Sacred tobacco and American Indians, tradition and conflict

American Indians have the highest smoking rates in the country: US commercialization of tobacco continues to complicate sacred use of the plant.

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Sean Brown (Seminole Nation of Oklahoma) as an infant with his great-grandmother, Mable Brown (Mama-on), who would tell him countless stories about the people he came from. (Photo courtesy of Sean Brown)

Sean Brown (Seminole Nation of Oklahoma) as an infant with his great-grandmother, Mable Brown (Mama-on), who would tell him countless stories about the people he came from. (Photo courtesy of Sean Brown)

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Sean Brown grew up on an American Indian reservation in Seminole County, Oklahoma where he says tobacco was everywhere — in TV and radio ads, on billboards and storefronts.

“Everyone in my dad’s family smoked,” Brown said. “Chain-smoked a pack a day — grandma, grandpa, aunts, uncles, cousins, dad, all of them.”

And at 9 years old, Brown had his first cigarette. He took it from one of his mother’s packs.

“Mom didn’t even notice because she worked 16-hour days,” Brown recalls. “She wasn’t counting how many smokes there were in there. Me and my friend, we chain-smoked about 10 straight.”

But for Brown and many American Indians, there’s another side to tobacco.

As a kid, Brown split his time between Seminole County and the family homestead in Sasakwa, Oklahoma, where his great-grandmother, a traditional medicine woman, would burn tobacco in the house.

“Mama-on, my great grandmother, she used to heal people,” Brown said.

A 1974 family gathering of Sean Brown’s mother, maternal great-grandparents, uncles and aunts. (Photo courtesy of Sean Brown)

“And I was just a little tot, you know, threes, fours and fives. But I remember very vividly of people coming from all over just for her to put her hands on them. The smell of herbs in the kitchen. You can’t beat it.”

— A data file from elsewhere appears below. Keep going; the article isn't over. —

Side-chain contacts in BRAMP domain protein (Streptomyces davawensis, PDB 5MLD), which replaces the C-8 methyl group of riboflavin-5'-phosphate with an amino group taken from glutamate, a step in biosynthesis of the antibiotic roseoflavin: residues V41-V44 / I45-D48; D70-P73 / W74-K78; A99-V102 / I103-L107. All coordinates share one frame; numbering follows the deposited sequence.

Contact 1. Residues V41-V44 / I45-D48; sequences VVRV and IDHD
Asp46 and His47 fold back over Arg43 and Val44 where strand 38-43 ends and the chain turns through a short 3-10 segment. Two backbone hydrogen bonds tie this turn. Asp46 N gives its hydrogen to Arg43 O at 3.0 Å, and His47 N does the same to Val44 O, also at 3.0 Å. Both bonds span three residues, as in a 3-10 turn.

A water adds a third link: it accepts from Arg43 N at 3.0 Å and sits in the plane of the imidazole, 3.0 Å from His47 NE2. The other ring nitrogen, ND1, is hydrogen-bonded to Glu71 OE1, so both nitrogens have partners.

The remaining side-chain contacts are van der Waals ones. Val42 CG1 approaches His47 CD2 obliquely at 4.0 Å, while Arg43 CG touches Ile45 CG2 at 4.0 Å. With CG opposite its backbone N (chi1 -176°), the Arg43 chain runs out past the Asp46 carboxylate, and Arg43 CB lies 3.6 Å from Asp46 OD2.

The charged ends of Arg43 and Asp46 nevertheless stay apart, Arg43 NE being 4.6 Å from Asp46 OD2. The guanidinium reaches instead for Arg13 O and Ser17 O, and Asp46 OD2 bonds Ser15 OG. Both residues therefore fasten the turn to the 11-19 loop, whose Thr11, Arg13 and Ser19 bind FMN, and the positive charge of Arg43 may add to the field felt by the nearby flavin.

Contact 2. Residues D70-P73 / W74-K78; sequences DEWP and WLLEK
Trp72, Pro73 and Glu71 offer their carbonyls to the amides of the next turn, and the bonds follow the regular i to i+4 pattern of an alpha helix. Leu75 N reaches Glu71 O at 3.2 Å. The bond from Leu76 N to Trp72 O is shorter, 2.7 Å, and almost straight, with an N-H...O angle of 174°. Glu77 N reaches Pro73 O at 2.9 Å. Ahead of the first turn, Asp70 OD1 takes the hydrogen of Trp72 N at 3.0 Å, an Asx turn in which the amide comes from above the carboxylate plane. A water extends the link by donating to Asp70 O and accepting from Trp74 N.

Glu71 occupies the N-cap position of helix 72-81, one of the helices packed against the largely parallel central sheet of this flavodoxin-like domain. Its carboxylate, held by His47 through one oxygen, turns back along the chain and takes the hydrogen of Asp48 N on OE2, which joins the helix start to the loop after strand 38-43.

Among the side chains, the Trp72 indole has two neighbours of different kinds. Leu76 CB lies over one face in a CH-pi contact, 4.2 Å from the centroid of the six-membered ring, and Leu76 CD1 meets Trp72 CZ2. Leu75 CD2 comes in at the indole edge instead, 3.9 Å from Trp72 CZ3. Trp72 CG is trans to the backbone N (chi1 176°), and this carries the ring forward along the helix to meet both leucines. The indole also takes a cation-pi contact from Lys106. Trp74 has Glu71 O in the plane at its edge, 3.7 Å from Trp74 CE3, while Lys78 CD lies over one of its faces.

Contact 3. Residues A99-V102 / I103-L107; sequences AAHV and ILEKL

What’s sacred tobacco?

Mama-on was burning sacred tobacco — not the commercial tobacco that’s in cigarettes.

Sacred tobacco, which Brown calls “little tobacco,” is a smaller plant (Nicotiana rustica) that grew in different varieties across North America before European contact. It’s stronger and harder to inhale, which means that it wasn’t smoked as frequently. And it’s a lot harder to come by these days.

“Little tobacco is so much more powerful,” Brown said. “It looks kind of like basil. It can grow in harsher conditions, and it doesn’t have as many viruses or bacterias that attack the plant, so you can use it as a pesticide.”

Among the Seminole Nation of Oklahoma, Brown says, “little tobacco” is considered a sacred medicine. It’s commonly used for prayer or spiritual protection, or gifted to someone to express thanks.

Sean Brown’s great-grandmother, Mable Brown (Mama-on) and her children on the family homestead in Sasakwa, Oklahoma in the early 1950s. (Photo courtesy of Sean Brown)

Centuries of European encroachment on American Indian land has made it hard to grow and access the plant in its original form. But Brown says the story of tobacco is part of a larger history of who he comes from.